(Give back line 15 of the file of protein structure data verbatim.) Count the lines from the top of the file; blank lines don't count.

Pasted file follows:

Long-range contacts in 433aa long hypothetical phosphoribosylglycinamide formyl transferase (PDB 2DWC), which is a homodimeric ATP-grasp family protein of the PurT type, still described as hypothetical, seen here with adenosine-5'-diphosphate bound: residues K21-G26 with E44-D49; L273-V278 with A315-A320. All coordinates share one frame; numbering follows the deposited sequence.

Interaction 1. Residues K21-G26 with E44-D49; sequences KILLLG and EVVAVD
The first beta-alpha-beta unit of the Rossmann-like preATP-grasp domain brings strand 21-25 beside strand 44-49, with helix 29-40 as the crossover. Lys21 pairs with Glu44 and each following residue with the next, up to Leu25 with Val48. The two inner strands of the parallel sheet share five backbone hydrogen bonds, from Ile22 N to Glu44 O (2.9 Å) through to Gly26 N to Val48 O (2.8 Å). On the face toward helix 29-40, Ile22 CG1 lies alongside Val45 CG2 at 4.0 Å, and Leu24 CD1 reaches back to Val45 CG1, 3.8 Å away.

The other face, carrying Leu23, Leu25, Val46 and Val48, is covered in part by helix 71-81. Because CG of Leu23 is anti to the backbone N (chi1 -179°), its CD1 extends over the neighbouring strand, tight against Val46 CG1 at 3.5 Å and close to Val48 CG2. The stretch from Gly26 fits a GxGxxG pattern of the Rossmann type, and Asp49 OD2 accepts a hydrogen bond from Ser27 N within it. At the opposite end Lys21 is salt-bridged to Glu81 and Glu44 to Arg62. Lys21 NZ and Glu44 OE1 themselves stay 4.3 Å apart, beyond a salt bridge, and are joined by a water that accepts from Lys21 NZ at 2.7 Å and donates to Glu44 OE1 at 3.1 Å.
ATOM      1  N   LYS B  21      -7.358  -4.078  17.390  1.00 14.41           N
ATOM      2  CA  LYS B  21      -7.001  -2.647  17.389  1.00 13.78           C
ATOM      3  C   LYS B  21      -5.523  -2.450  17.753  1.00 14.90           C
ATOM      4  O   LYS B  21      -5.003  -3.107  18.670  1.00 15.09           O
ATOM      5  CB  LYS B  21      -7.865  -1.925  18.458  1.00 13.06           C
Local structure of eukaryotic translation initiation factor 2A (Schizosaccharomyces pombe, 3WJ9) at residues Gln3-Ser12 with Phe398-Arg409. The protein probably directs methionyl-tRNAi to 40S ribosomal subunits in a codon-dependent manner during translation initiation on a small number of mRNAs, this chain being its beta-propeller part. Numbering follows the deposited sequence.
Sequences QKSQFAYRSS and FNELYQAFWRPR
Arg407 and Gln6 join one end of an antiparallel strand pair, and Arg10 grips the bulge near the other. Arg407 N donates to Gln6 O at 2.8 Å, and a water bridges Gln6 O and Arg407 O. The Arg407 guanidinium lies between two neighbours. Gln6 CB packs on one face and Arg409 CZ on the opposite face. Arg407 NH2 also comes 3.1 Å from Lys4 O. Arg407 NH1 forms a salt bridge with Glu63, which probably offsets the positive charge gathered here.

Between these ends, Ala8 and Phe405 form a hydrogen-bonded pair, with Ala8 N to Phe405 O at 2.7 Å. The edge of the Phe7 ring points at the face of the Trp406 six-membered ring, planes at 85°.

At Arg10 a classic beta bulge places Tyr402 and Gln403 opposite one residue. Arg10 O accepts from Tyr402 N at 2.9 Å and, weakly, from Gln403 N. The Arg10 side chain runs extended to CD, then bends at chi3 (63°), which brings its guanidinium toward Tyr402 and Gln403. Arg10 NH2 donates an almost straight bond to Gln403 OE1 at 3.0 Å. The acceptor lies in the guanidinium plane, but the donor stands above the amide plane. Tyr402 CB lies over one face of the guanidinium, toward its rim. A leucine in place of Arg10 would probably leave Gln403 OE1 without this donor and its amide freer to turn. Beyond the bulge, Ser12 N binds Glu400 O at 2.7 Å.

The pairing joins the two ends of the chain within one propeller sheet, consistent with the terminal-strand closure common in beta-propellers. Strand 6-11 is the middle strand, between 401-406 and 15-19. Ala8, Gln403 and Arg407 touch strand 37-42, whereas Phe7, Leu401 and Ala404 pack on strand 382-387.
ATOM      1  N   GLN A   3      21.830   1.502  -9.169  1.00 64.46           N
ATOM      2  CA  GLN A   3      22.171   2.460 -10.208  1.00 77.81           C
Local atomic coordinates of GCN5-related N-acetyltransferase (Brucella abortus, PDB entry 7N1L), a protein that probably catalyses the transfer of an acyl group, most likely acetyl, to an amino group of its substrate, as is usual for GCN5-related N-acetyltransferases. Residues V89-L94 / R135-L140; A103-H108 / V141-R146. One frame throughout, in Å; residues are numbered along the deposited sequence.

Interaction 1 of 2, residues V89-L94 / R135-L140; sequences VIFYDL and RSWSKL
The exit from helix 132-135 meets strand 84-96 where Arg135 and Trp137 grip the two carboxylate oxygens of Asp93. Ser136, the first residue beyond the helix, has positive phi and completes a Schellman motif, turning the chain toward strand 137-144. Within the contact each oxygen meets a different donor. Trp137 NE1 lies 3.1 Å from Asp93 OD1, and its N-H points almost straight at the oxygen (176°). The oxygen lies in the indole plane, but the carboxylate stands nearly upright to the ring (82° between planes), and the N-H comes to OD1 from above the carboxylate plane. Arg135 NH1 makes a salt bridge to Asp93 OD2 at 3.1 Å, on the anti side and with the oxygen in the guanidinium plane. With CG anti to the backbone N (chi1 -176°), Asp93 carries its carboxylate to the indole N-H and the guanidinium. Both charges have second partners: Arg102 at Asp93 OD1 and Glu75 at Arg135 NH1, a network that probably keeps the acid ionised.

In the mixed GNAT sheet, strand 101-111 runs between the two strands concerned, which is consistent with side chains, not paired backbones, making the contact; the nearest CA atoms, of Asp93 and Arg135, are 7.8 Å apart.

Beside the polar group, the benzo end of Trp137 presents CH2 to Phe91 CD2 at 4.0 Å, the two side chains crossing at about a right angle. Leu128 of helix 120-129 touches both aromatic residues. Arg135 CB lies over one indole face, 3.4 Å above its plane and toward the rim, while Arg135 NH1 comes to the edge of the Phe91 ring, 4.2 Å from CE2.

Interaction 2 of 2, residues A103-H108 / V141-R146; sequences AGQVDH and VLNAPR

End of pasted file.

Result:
The pairing joins the two ends of the chain within one propeller sheet, consistent with the terminal-strand closure common in beta-propellers. Strand 6-11 is the middle strand, between 401-406 and 15-19. Ala8, Gln403 and Arg407 touch strand 37-42, whereas Phe7, Leu401 and Ala404 pack on strand 382-387.